April Fool?

April 13, 2014

I am trying to extend my cooking repertoire. Even if I kill myself rather than keep working until 70, there are too many meals left before the occasion is likely to arise to keep eating just the same stuff, however delicious.

But it is all such a lot of trouble. Sometimes it takes me a while to get going.

I saw a recipe for Romesco Sauce. I was intrigued. I didn’t have all the ingredients. One of them was sherry.

There is no longer any Australian sherry: it is all (in fine print) “Fortified wine” and (in large print) “Cream” “Dry” “Sweet” etc. The real stuff starts at about $27: I’m not going to cook with that. I bought a local tipple.

It turned out I was wrong. Exoterically, sherry vinegar, rather than sherry, was called for. I’m not going to make a special trip to DJs or The Expensive Ingredient for that: doubtless it will be priced commensurately with sherry. I see other recipes call for red wine vinegar and that’s what I shall use.

I went back on the net and found the recipe. It has been adapted by Richard Cornish from a recipe by the man from El Bulli. There is a note at the end:

CORRECTION: The recipe for romesco sauce from Ferran Adria’s The Family Meal Family Cooking reprinted by Good Food on April 1 seems to contain an error. The original recipe calls for 420ml of sherry vinegar. We recommend a more suitable amount to be 40ml. This has been changed in the text.

420/”about 40″ looks suspiciously like one-and-a-half ounces. What’s the bet that Richard Cornish’s adaptation was mostly simply a matter of converting the measurements to metric which came out wrong by a factor of 10?

That would be pretty disappointing if you’d roasted a few capsicums and a tomato, processed them together with hazelnuts (which you’d also cooked) and some breadcrumbs and some fresh thyme and finally splashed out on/with 420 mls of sherry vinegar.

Lucky I was a bit slow on the uptake.

In the meantime, I confess we have drunk the “sherry.”

Eugene Onegin

March 25, 2014

Last night with D to Eugene Onegin. That’s “Youjean” according to the foyer announcement.

This is a coproduction between Opera Australia and a few other companies and Covent Garden, where it was the first offering of Kasper Holten, Danish wunderkind and now director of opera there.

The production has a “concept,” the action is seen in regretful retrospect by the older Tatyana and Onegin as they are at the time of their meeting again as depicted in the final two scenes.

The most obvious aspect of this is that two dancers embody the younger selves – not all the time (which makes it a bit confusing) but at certain key moments at which they are regarded by their older, singing, selves. I suspect an impetus for this may have been the age of the singers in the Covent Garden production: an impetus which was lacking given that Nicole Car, as Tatyana, certainly had no need of a younger double, and Dalibor Jenis, as Onegin (whose age is less important) scarcely called for one either.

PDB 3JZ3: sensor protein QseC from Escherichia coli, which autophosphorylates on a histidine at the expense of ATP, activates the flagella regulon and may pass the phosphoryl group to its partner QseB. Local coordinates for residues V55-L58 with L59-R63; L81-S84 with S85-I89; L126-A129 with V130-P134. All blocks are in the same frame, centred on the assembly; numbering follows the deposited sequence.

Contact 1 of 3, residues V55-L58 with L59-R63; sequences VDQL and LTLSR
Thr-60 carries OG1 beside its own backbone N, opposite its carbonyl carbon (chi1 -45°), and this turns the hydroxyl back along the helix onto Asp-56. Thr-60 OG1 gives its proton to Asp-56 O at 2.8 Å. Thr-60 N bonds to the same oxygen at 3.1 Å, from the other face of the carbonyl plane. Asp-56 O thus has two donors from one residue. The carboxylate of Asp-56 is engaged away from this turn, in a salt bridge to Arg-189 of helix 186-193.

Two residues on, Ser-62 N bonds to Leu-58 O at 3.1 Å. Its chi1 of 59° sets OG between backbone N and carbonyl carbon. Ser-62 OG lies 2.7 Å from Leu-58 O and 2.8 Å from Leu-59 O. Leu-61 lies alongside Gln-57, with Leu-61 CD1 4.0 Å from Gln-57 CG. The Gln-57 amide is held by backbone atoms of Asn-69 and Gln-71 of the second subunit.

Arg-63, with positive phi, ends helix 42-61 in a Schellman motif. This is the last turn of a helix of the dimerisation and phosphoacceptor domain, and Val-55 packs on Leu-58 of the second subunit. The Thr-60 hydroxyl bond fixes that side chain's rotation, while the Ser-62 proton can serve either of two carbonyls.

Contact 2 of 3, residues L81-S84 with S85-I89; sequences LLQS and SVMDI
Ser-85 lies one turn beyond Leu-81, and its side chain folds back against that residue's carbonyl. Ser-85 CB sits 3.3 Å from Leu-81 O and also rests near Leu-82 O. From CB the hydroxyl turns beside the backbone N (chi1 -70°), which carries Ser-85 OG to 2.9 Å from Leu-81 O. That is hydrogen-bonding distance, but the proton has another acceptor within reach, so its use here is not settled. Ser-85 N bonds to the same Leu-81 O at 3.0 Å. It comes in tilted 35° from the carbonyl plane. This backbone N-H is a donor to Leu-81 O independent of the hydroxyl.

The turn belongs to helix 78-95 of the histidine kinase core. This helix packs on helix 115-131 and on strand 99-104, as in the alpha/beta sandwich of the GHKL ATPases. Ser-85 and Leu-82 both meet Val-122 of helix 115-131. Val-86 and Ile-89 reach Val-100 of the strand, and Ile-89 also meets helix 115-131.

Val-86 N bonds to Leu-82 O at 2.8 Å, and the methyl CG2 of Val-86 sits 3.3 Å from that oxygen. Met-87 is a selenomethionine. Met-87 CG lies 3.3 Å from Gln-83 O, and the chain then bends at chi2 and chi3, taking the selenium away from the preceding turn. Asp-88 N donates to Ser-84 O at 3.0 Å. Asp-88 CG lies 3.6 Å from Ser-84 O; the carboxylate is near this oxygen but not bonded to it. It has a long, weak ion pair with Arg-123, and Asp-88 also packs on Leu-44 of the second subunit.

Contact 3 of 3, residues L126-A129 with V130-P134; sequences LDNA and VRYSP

The main such key moments are Tatyana’s letter scene and Onegin’s duel with Lensky. In my confusion I probably missed and have since forgotten some others. At the end, when the older Onegin and Tatyana muse on what might have been, we see the dancers as the young lovers who never were.

For me that sort of worked for the duel scene, distracted for the letter scene, and worked well if a little obviously for the final non-reminiscence of what might have been.

Another aspect was the accumulation on the stage of properties as signs of memory – starting with (I may be wrong: there are two letters in the opera and at the outset you do not have all the wit to attend to all the clues) Onegin’s letter to Tatyana when he meets her years later, and culminating with Lensky’s body after he is killed.

A further aspect is the set: a kind of wall pierced by doorways which are sometimes closed, in Tatyana’s letter scene covered by curtains (onto which the letter is projected) and otherwise opened to reveal various back-projections and other scenic effects. This was handsome and effective. In the SOH (where the stage has reasonable depth but little width) that reduced the actual area of live stage, but given that this is largely a domestic drama (it isn’t really a grand opera, rather 7 scenes from a famous poem), that’s quite fitting.

To my untutored eye, the projected text of Tatyana’s letter seemed to be in Russian – not that I’m an expert in Cyrillic handwriting or anything, but I didn’t recognise a single French word. OK, I’m untutored in both languages, but at least I’ve read libretti in French (though otherwise it’s Café au lait grande tasse, Nescafé?).

According to Pushkin (Chapter III verse XXVI – Charles Johnston’s translation here) Tatyana wrote in French.

Probably dictated principally by the need for Lensky to remain on the stage once shot, the traditional 3 acts division of the 7 scenes (1-3, 4-5, 6-7) was redistributed into 2 acts (1-4, 5-7). The famous Polonaise which normally opens the ball at the beginning of Act III Scene 1 (the sixth scene) became an interlude with a balletic sequence depicting Onegin on his travels where, it seems, he may have sought the kindness of strangers, or at least, beautiful women in nighties. That’s a cheap phrase on my behalf because actually I thought this was an effective way of joining the dots and allowing for the regrouping of the scenes.

After all this, I’ve run out of energy to give an account of the music. Suffice to say (most of this has been said elsewhere) that it was a triumph for Nicole Car, and that Dalibor Jenis as Onegin was a calibre of singer we rarely see (he has a strange vocal mannerism at up to about mf just above the bass stave but when at full throttle he his fearless right to the top). James Egglestone (Lensky) doesn’t always make a beautiful sound, and in striving for volume (eg: in the quartet at the end of scene 4) he sometimes chopped up the phrases into syllables, but I thought he was much better than when I last saw him in Butterfly and he was dramatically convincing.